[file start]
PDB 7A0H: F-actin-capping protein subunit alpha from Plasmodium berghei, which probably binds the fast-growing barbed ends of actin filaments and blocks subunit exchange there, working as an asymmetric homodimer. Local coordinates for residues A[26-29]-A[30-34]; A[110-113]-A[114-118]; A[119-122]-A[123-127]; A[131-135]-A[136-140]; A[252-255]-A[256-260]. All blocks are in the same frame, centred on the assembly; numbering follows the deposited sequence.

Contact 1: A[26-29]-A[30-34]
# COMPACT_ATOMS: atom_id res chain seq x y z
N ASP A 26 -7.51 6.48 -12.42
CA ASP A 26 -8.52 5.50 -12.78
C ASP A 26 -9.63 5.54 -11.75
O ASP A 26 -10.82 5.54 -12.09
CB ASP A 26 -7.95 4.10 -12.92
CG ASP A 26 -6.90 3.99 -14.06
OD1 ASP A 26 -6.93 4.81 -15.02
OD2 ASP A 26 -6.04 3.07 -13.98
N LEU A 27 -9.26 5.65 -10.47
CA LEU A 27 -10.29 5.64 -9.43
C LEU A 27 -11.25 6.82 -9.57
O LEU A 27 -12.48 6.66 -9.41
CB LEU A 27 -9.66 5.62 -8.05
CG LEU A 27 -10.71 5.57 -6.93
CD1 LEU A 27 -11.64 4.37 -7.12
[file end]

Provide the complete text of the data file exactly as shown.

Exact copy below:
PDB 7A0H: F-actin-capping protein subunit alpha from Plasmodium berghei, which probably binds the fast-growing barbed ends of actin filaments and blocks subunit exchange there, working as an asymmetric homodimer. Local coordinates for residues A[26-29]-A[30-34]; A[110-113]-A[114-118]; A[119-122]-A[123-127]; A[131-135]-A[136-140]; A[252-255]-A[256-260]. All blocks are in the same frame, centred on the assembly; numbering follows the deposited sequence.

Contact 1: A[26-29]-A[30-34]
# COMPACT_ATOMS: atom_id res chain seq x y z
N ASP A 26 -7.51 6.48 -12.42
CA ASP A 26 -8.52 5.50 -12.78
C ASP A 26 -9.63 5.54 -11.75
O ASP A 26 -10.82 5.54 -12.09
CB ASP A 26 -7.95 4.10 -12.92
CG ASP A 26 -6.90 3.99 -14.06
OD1 ASP A 26 -6.93 4.81 -15.02
OD2 ASP A 26 -6.04 3.07 -13.98
N LEU A 27 -9.26 5.65 -10.47
CA LEU A 27 -10.29 5.64 -9.43
C LEU A 27 -11.25 6.82 -9.57
O LEU A 27 -12.48 6.66 -9.41
CB LEU A 27 -9.66 5.62 -8.05
CG LEU A 27 -10.71 5.57 -6.93
CD1 LEU A 27 -11.64 4.37 -7.12